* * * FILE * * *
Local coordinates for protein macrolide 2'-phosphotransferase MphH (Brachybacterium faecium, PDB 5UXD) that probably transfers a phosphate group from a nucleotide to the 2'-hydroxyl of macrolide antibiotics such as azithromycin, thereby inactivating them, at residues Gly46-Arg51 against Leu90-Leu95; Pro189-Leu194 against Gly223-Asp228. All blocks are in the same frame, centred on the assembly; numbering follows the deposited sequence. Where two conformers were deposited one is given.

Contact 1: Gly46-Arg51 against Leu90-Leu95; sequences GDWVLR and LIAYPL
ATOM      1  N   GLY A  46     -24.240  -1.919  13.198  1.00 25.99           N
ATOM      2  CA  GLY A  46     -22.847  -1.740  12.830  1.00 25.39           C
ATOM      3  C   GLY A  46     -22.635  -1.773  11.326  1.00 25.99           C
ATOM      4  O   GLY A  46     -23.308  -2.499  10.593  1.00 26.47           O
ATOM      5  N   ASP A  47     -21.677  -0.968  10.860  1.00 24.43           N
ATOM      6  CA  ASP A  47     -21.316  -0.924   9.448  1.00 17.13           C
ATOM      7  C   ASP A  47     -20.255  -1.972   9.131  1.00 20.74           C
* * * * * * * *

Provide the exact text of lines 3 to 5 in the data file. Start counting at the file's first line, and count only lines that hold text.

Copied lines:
ATOM      1  N   GLY A  46     -24.240  -1.919  13.198  1.00 25.99           N
ATOM      2  CA  GLY A  46     -22.847  -1.740  12.830  1.00 25.39           C
ATOM      3  C   GLY A  46     -22.635  -1.773  11.326  1.00 25.99           C